Throughout his lengthy career, Paul Woolford has worn many hats, adopted many aliases. Perhaps the best-fitting and longest-lasting of these has been Special Request. When it first surfaced, Woolford was releasing techno on labels like Hotflush and Planet E. Special Request was an avenue for more raucous material inspired by pirate radio, specifically the sounds of jungle, drum and bass and rave. Over the past five years he’s released a glut of music under this moniker, from special 12″s and EPs and a debut album on Houndstooth to a triple-release pack with XL and, earlier this year, an explosive FABRICLIVE mix CD. Earlier this month he released a second album with Houndstooth, Belief System, which covers an impossibly broad range of styles – from mind-bending techno breaks and emotive floor tracks to rattling percussive monsters indebted to ’90s rave sounds. The album’s second half explores a sort of widescreen neo-classical sound, more OST than IDM. Many albums would buckle under the weight of such a massive undertaking, but Belief System makes it happen. We caught up with Woolford to discuss the ongoing excursions of the Special Request sound, the state of SoundCloud and the impact of his native Leeds on his music.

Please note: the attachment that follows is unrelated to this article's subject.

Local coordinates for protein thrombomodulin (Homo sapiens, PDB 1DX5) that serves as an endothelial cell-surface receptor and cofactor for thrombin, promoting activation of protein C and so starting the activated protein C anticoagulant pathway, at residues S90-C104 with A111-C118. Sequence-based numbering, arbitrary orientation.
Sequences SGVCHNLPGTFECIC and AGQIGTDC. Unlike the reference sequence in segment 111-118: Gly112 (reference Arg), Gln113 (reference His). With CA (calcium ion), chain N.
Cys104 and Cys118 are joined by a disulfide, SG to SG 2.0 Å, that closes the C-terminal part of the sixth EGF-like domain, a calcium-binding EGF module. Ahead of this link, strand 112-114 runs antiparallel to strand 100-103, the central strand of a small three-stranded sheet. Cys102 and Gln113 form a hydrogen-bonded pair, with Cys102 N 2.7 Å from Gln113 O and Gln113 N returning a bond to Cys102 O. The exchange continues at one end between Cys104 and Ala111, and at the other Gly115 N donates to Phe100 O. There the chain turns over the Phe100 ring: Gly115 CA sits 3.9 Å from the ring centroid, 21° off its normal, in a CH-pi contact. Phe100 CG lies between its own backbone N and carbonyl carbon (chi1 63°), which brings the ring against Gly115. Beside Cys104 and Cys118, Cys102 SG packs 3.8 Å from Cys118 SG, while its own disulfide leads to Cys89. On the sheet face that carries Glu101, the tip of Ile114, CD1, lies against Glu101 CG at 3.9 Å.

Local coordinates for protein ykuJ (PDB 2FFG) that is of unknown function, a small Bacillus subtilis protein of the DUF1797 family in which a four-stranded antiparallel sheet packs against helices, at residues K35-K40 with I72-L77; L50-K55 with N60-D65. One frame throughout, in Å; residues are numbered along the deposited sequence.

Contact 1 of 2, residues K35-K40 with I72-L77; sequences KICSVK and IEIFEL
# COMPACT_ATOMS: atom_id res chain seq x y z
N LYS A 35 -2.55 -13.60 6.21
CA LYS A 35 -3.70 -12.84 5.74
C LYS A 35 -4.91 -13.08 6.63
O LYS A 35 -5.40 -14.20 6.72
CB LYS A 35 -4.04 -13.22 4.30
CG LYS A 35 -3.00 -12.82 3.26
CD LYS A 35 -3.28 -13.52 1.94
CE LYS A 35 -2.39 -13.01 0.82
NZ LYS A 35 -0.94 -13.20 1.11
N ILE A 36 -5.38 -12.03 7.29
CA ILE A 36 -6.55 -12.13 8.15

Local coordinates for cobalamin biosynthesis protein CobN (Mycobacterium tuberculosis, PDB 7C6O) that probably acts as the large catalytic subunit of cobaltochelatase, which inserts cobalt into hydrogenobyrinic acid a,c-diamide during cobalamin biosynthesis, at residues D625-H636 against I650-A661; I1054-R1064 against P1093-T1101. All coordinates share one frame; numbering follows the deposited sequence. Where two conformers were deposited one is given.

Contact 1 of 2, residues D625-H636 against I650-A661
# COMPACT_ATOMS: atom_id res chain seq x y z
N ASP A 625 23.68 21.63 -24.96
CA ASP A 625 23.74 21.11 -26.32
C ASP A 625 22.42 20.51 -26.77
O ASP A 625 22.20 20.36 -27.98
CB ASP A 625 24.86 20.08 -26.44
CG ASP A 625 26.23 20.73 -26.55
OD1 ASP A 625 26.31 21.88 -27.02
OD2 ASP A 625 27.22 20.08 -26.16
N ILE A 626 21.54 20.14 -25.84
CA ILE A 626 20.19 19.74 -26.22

For the first album, it was announced that it was “built almost exclusively from vintage hardware and boosted by industrial-strength EQ and an FM transmitter” – is that still the case? “These days I’m using pretty much anything and everything I can get my hands on. For so many years I used an EMU sampler as the central workhorse with a few other things, and there’s still tracks across these sessions that are done that way, but as soon as I get stuck into one method, I get other ideas really quickly and re-route the gear and go again. Really, I should be working across three or four rooms, which is part of the plan, but that needs time… I’m still obsessed with the heavyweight style of that production method; a sampler at the heart and go from there – and for a certain type of track it cannot be beaten, but for Belief System and for a lot of the more subtle things I’ve been working on recently, I’ve needed to widen the net and change some of the methods quite radically. Setting out the stall of Special Request required a concentrated approach – now the only way for it to move forward is by stretching that out radically.”